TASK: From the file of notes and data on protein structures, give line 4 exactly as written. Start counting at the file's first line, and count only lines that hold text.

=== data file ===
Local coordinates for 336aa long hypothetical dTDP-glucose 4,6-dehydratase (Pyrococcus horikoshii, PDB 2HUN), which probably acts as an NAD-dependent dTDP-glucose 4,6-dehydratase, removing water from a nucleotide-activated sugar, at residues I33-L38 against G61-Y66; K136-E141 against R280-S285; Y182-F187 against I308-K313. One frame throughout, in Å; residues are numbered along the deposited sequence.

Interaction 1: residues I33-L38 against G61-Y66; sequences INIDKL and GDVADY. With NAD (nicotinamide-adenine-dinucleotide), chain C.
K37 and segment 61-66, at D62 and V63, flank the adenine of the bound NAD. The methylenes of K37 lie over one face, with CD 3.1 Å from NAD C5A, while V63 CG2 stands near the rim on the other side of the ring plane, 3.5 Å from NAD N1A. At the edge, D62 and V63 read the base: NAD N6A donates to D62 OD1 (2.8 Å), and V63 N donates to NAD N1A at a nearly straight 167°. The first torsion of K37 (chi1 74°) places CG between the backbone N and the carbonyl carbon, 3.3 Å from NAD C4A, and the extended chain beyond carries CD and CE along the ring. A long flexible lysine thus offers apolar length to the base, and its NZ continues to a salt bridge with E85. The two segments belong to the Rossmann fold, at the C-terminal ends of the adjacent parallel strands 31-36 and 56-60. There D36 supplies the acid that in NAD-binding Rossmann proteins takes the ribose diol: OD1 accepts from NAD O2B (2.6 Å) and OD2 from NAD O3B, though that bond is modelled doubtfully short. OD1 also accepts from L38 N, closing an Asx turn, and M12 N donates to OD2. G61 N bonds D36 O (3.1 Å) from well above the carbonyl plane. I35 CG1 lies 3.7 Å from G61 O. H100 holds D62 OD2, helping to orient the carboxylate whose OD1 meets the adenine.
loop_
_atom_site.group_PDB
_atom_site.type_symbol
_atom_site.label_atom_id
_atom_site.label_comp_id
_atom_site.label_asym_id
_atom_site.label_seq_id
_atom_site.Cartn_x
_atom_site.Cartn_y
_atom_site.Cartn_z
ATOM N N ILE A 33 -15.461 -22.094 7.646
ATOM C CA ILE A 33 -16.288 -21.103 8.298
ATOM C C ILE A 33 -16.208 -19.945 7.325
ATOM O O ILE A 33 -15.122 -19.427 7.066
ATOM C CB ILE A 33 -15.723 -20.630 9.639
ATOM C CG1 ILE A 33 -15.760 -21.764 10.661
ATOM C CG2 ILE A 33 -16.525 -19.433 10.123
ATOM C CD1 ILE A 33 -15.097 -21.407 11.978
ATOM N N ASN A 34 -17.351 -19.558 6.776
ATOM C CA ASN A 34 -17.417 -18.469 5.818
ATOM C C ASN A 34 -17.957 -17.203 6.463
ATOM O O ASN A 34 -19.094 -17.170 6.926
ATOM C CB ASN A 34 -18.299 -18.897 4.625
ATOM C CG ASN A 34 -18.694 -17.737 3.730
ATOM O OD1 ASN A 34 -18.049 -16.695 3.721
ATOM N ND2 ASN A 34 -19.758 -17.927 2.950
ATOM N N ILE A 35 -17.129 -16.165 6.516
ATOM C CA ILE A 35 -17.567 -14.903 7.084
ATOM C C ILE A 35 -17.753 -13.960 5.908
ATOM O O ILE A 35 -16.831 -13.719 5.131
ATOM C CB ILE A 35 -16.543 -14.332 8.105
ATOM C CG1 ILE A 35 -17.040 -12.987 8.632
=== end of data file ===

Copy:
loop_